SOUTHERN PINES, N.C. (AP) Lorena Ochoa might have been the only No. 1 player in golf without an equipment deal, although it was not as simple as signing on the dotted line.
The Mexican star already had endorsement deals that occupied the front of her hat (Banamex), her golf bag (Aeromexico) and her shirt (LaCoste), three of the best billboards for a golfer. Ping still managed to work out a deal Tuesday.
Ochoa, who has been playing Ping equipment for the last 10 years, finally will get paid to use it under a multiyear agreement that varies slightly from most Ping contracts. Terms were not disclosed.
Ping usually gets its logo on the hat and the bag. In this case, Aeromexico remains the dominant logo on the golf bag, with seven Ping logos built around it.
"This is different for us," said Chance Cozby, director of tour operations for Ping. "We're at a point where we can use her in our marketing message, and she had a lot of global exposure. We had to go outside the box to create a unique deal."
Ping requires its staff players to use at least 11 clubs, with the driver and putter mandatory. The Phoenix-based company will give Ochoa whatever time she needs to find the right putter. The rest of the equipment already was in place.
"They've been really loyal to me. I've been loyal to them," Ochoa said. "Every time I got to Ping in the offseason, they always take care of me. If there's some company that I'd like to represent, it would be them."
The deal took root in April at the Golf Writers Association of America annual dinner, where Ochoa was honored as female player of the year. John Solheim, chairman and CEO of Ping, was in the audience that night and was moved by Ochoa's classy acceptance speech.
"He came back to the house and said, 'Let's get moving on this,'" Cozby said.
GOING TO THE DOGS: The final major on the LPGA Tour might be the biggest of the year. For the first time, the Women's British Open will be held on the Old Course at St. Andrews, the home of golf.
Along with playing the historic links where Bobby Jones, Sam Snead, Jack Nicklaus and Tiger Woods each hoisted the claret jug, the women will be allowed in the Royal & Ancient clubhouse, which had been off limits.
"It's something everyone has been talking about for the last year, trying to get accommodations," Karrie Webb said. "`You never plan that far in advance for any tournament. I don't think there will be anyone who has a bad time that week."
Annika Sorenstam played the Old Course as an amateur, and called it a "big step for women's golf," especially considering the sign she recalls seeing at the amateur event.
"There was a sign out there that said, 'No dogs or women allowed,'" she said. ``Hopefully, they'll take it out for the week. I think it's going to be great for women, for us to go play there. I'm looking forward to that."
BACK IN TIME: Karrie Webb won by eight shots the last time the U.S. Women's Open was held at Pine Needles, a performance so inspiring that she recently watched it on videotape.
That took some work, as it was only available on VHS.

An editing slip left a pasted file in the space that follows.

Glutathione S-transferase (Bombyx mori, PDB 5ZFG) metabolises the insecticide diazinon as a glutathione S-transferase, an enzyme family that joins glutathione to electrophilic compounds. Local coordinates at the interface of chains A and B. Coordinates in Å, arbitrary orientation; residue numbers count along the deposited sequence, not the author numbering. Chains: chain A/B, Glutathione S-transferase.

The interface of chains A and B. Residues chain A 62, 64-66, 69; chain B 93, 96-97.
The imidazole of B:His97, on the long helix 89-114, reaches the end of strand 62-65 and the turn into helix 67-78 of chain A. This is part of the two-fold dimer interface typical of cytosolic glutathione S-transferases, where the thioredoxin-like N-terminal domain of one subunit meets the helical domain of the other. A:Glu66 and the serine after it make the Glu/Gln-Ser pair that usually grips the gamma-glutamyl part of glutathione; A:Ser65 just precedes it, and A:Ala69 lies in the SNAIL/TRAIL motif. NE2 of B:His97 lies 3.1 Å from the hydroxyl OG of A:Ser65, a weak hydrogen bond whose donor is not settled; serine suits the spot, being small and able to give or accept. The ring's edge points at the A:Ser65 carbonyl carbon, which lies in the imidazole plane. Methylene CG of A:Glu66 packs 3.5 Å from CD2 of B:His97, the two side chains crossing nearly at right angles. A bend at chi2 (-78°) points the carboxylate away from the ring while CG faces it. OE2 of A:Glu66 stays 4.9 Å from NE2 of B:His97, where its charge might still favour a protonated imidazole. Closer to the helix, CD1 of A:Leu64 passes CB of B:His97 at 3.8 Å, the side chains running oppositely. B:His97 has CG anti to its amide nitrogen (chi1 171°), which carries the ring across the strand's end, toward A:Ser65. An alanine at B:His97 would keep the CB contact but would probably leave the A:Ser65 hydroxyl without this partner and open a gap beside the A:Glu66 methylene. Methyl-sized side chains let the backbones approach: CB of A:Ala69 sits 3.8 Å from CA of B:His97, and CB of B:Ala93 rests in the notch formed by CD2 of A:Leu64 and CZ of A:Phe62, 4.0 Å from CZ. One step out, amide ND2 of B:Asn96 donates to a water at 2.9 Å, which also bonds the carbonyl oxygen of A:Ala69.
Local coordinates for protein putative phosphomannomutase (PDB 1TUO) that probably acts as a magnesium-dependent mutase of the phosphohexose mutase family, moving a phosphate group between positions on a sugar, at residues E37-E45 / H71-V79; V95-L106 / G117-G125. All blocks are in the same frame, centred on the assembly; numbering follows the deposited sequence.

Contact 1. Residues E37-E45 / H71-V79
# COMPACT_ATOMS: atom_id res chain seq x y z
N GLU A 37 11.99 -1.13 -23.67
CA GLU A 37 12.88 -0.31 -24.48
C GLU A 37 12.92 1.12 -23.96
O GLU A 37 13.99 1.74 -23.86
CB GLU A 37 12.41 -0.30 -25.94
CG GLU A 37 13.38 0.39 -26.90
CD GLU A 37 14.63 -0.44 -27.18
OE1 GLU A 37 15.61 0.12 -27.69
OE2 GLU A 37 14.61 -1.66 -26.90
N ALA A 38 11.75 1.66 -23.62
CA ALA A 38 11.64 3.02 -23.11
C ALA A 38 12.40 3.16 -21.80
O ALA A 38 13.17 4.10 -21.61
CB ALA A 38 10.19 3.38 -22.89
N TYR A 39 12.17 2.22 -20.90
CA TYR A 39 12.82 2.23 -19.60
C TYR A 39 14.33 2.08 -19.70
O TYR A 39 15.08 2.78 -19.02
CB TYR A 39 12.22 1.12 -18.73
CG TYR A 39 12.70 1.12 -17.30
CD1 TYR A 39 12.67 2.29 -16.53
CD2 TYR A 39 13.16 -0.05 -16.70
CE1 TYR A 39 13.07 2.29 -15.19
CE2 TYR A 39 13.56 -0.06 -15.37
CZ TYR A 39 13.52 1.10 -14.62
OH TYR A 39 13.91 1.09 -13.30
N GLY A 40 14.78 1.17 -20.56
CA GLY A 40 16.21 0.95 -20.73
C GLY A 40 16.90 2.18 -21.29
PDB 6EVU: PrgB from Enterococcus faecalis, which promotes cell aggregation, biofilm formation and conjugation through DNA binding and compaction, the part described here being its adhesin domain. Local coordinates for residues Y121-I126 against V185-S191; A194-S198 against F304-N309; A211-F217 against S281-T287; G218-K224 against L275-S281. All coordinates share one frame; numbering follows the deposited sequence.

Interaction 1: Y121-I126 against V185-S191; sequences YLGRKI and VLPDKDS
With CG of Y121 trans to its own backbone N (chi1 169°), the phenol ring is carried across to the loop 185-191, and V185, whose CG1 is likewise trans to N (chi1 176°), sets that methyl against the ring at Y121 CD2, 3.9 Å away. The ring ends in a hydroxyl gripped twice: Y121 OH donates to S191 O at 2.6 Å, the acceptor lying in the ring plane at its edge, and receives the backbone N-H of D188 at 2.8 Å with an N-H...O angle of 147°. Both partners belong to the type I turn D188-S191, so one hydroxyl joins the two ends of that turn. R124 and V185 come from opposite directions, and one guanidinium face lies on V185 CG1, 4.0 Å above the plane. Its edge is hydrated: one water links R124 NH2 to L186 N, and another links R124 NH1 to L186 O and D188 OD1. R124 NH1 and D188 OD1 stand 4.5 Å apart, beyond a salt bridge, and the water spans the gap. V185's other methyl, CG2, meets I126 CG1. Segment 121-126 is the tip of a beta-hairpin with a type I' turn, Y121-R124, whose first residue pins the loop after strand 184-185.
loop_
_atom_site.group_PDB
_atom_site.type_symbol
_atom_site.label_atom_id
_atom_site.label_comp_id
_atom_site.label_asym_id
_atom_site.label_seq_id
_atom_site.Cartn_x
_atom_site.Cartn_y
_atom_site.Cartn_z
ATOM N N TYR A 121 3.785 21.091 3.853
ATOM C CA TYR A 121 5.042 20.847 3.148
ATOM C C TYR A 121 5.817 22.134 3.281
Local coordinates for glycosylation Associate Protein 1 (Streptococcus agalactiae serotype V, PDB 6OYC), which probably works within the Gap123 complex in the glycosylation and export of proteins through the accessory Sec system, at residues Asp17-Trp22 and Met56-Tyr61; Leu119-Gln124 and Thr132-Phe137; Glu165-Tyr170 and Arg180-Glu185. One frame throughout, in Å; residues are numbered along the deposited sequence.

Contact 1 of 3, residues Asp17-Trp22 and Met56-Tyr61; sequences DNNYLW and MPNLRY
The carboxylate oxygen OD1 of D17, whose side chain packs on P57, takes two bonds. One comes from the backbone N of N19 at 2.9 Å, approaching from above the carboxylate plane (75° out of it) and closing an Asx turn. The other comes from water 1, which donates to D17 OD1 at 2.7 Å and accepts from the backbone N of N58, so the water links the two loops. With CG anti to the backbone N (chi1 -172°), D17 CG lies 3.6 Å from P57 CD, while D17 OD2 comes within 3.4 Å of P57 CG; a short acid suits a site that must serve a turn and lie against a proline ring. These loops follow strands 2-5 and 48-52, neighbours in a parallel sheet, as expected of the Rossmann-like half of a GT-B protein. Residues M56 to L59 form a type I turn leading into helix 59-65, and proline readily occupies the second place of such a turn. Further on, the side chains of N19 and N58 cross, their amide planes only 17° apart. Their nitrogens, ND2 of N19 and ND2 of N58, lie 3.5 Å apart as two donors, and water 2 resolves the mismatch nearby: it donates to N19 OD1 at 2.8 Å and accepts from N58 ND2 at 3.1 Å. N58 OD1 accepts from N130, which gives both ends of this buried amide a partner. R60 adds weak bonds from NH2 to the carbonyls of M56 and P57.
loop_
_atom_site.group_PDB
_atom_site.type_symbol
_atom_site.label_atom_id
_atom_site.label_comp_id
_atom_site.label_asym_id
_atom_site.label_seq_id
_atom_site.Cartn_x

"I just changed my whole entertainment unit," Webb said. "I don't have a VCR anymore, so I had to get someone to bring it over to the house, and then it was a process of plugging it into one of the TVs."
IT'S ALL ABOUT MONEY: For all the promotion about FedEx Cup points this year, money means more to someone like Jay Williamson. He lost in a playoff in Hartford last week and didn't improve his standing in the FedEx Cup.
It's still at zero.
The FedEx Cup race is only for players who start the year with full membership on the PGA Tour. Williamson, who was 221st on the money list last year, is playing the Nationwide Tour and got into the Travelers Championship on a sponsor's exemption. The good news is that the $648,000 he earned is enough to get special temporary membership. And his runner-up finish got him into the Buick Open. But he still isn't eligible for FedEx Cup points unless he becomes a full member this year, which would require a victory.
Now comes the decision.
Williamson is No. 8 on the Nationwide money list - the top 25 get their cards - or he can try to get into more PGA Tour events and try to finish the equivalent of No. 125 on the PGA Tour money list and have a fuller choice of events to play.
"There's a lot of stuff going on that I need to educate myself on and just make sure that I make the right decision," he said.
RADIO MAN: Chris DiMarco has joined the world of radio talk-show hots.
A sports nut and lifelong Florida Gators fan, he last week started "Opinionated with Chris DiMarco,"' which airs every Tuesday at 7 a.m. on the PGA Tour Network on XM radio. He is the first professional golfer to host a satellite radio show.
"We're going to take people behind the scenes to talk about what's really happening in the game of golf," DiMarco said. "The channel is all about golf, and our show will definitely be focused on the sport, but we're going to steer the conversation off the course from time to time."
DIVOTS: Ernie Els is featured in the latest batch of FedEx Cup commercials, although his promotion sounded different in a news conference last week in Germany. Asked about his schedule, Els said he would play Loch Lomond and the British Open, take a week off and "start off on the FedEx Cup thingy." Once the laughter died, he said, "Yeah, exactly." ... Hunter Mahan became the youngest winner on the PGA Tour this year at 25 years, one month and seven days. ... Jay Haas has earned $5.7 million in 49 starts on the Champions Tour. He earned $14.4 million in 796 starts on the PGA Tour.
STAT OF THE WEEK: Foreign-born players outnumber Americans in the U.S. Women's Open for the first time.
FINAL WORD: "The worst thing in life is when no one has any expectations of you, no one expects you to do great things." - Michelle Wie.